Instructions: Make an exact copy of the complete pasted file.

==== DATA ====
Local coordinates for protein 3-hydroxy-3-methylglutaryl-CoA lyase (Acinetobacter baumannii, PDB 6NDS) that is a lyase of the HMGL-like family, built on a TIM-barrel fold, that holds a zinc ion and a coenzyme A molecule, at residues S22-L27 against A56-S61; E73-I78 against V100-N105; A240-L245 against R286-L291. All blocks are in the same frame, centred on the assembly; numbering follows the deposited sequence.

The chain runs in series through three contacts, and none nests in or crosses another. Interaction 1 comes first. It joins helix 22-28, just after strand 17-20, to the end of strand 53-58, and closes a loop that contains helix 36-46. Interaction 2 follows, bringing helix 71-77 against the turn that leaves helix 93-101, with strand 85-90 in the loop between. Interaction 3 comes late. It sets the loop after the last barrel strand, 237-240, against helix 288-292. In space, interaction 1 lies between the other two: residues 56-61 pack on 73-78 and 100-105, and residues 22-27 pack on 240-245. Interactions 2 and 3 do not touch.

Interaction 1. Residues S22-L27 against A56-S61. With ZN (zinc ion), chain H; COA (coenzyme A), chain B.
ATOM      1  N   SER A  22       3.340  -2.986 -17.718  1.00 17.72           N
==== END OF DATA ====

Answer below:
Local coordinates for protein 3-hydroxy-3-methylglutaryl-CoA lyase (Acinetobacter baumannii, PDB 6NDS) that is a lyase of the HMGL-like family, built on a TIM-barrel fold, that holds a zinc ion and a coenzyme A molecule, at residues S22-L27 against A56-S61; E73-I78 against V100-N105; A240-L245 against R286-L291. All blocks are in the same frame, centred on the assembly; numbering follows the deposited sequence.

The chain runs in series through three contacts, and none nests in or crosses another. Interaction 1 comes first. It joins helix 22-28, just after strand 17-20, to the end of strand 53-58, and closes a loop that contains helix 36-46. Interaction 2 follows, bringing helix 71-77 against the turn that leaves helix 93-101, with strand 85-90 in the loop between. Interaction 3 comes late. It sets the loop after the last barrel strand, 237-240, against helix 288-292. In space, interaction 1 lies between the other two: residues 56-61 pack on 73-78 and 100-105, and residues 22-27 pack on 240-245. Interactions 2 and 3 do not touch.

Interaction 1. Residues S22-L27 against A56-S61. With ZN (zinc ion), chain H; COA (coenzyme A), chain B.
ATOM      1  N   SER A  22       3.340  -2.986 -17.718  1.00 17.72           N